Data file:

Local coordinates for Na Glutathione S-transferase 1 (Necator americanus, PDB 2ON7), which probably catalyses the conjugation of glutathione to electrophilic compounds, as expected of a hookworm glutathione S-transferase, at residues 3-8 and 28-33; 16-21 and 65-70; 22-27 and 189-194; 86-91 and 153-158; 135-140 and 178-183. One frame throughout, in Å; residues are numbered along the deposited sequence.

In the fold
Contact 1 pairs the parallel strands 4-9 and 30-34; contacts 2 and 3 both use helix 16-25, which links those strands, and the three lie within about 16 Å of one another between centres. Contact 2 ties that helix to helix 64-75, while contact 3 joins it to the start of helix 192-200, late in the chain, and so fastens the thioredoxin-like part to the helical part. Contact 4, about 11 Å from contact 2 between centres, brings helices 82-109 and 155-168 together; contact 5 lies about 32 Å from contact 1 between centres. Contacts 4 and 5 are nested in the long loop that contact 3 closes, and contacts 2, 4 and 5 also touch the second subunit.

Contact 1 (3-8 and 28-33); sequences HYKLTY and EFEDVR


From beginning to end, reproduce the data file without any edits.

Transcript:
Local coordinates for Na Glutathione S-transferase 1 (Necator americanus, PDB 2ON7), which probably catalyses the conjugation of glutathione to electrophilic compounds, as expected of a hookworm glutathione S-transferase, at residues 3-8 and 28-33; 16-21 and 65-70; 22-27 and 189-194; 86-91 and 153-158; 135-140 and 178-183. One frame throughout, in Å; residues are numbered along the deposited sequence.

In the fold
Contact 1 pairs the parallel strands 4-9 and 30-34; contacts 2 and 3 both use helix 16-25, which links those strands, and the three lie within about 16 Å of one another between centres. Contact 2 ties that helix to helix 64-75, while contact 3 joins it to the start of helix 192-200, late in the chain, and so fastens the thioredoxin-like part to the helical part. Contact 4, about 11 Å from contact 2 between centres, brings helices 82-109 and 155-168 together; contact 5 lies about 32 Å from contact 1 between centres. Contacts 4 and 5 are nested in the long loop that contact 3 closes, and contacts 2, 4 and 5 also touch the second subunit.

Contact 1 (3-8 and 28-33); sequences HYKLTY and EFEDVR